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Swimming Behavior of Rice Rats (Oryzomys palustris) and Cotton Rats (Sigmodon hispidus)

Robert J. Esher, James L. Wolfe and James N. Layne
Journal of Mammalogy
Vol. 59, No. 3 (Aug., 1978), pp. 551-558
DOI: 10.2307/1380231
Stable URL: http://www.jstor.org/stable/1380231
Page Count: 8
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Swimming Behavior of Rice Rats (Oryzomys palustris) and Cotton Rats (Sigmodon hispidus)
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Abstract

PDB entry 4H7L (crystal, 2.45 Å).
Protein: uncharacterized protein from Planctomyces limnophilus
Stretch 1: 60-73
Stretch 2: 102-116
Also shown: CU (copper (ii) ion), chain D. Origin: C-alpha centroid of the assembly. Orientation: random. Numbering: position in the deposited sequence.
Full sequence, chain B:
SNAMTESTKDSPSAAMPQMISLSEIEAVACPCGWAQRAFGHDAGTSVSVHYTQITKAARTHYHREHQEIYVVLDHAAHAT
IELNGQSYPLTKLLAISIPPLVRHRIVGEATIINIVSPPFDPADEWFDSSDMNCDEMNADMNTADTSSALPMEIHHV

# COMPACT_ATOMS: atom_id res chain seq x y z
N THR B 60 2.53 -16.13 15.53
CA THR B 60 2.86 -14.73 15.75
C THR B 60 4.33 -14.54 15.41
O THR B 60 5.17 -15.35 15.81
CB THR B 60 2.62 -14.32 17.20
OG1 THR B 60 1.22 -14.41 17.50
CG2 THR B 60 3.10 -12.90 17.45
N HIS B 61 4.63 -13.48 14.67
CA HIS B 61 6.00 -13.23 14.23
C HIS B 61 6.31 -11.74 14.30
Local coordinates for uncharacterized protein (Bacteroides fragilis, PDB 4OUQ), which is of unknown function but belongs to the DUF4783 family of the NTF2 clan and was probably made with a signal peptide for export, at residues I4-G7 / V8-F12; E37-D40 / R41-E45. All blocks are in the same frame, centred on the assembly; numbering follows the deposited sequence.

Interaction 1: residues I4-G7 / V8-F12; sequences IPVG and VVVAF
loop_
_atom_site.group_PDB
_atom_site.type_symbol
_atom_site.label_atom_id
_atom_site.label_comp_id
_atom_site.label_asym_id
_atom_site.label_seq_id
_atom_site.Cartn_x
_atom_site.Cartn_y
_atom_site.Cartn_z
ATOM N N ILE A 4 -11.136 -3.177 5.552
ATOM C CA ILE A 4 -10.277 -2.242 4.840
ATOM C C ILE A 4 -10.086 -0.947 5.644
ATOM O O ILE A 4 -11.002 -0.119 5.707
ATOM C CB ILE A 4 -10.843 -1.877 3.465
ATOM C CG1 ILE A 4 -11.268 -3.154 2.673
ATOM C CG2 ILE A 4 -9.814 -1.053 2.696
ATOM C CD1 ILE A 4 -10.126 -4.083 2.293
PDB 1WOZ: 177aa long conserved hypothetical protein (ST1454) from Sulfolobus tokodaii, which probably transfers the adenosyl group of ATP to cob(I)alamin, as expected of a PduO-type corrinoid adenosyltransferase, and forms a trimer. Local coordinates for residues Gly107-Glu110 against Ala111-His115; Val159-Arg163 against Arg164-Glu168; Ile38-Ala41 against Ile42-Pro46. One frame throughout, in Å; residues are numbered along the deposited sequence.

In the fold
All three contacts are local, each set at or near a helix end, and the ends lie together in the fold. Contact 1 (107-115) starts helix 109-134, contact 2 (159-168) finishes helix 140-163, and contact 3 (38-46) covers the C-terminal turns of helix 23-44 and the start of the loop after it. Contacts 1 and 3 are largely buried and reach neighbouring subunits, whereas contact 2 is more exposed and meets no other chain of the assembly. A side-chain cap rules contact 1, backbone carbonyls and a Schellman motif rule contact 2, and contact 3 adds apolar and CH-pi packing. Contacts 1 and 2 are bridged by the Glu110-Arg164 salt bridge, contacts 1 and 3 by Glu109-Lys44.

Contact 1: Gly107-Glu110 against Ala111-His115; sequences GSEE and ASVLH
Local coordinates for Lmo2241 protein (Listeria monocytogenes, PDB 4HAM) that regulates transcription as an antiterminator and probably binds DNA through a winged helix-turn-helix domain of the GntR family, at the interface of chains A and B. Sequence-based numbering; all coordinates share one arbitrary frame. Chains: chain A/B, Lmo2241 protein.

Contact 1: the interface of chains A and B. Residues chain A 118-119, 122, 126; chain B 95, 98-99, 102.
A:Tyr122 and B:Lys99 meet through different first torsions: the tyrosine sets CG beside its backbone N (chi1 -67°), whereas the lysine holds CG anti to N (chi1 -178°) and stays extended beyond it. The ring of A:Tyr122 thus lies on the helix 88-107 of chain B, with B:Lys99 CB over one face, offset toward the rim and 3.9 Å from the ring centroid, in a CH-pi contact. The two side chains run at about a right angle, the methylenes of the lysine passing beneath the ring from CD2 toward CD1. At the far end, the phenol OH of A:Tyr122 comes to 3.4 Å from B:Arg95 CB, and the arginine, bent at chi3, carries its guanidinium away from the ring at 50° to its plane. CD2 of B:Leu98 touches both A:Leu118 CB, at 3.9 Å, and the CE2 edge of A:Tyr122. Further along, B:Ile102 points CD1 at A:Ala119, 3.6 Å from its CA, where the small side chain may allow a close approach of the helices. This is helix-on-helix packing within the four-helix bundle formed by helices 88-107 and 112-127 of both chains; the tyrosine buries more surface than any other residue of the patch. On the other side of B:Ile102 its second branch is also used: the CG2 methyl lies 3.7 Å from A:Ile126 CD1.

The swimming ability of cotton rats and rice rats from several localities in Florida and Mississippi was compared. Rice rats freely swam a 2-m barrier separating two small "islands," making better than 20 times the number of crossings made by cotton rats. Some cotton rats (26%) never swam the barrier during the 2-day test period, but all rice rats did. In general, cotton rats from Florida, especially ones from a barrier island, swam more frequently than did cotton rats from Mississippi. Rice rats from all localities were approximately equal in their tendency to swim. All crossings by rice rats and most by cotton rats were made during darkness. The fur of rice rats was more water repellent than that of cotton rats. Air trapped between hairs increased the buoyancy of the rice rats and reduced heat loss in water. Even with twice the body weight, cotton rats exhibited a significantly greater decrease in core body temperature when placed in 15°C water for 40 min than did rice rats. While swimming, both species used mainly the hind feet for propulsion and held the front feet close to the body. Rice rats swam faster than cotton rats, frequently swimming underwater for more than 10 m. Cotton rats never swam underwater, although they would momentarily submerge when they jumped from a platform. Semiaquatic adaptations appear to be important components of niche segregation in these sympatric rodents.

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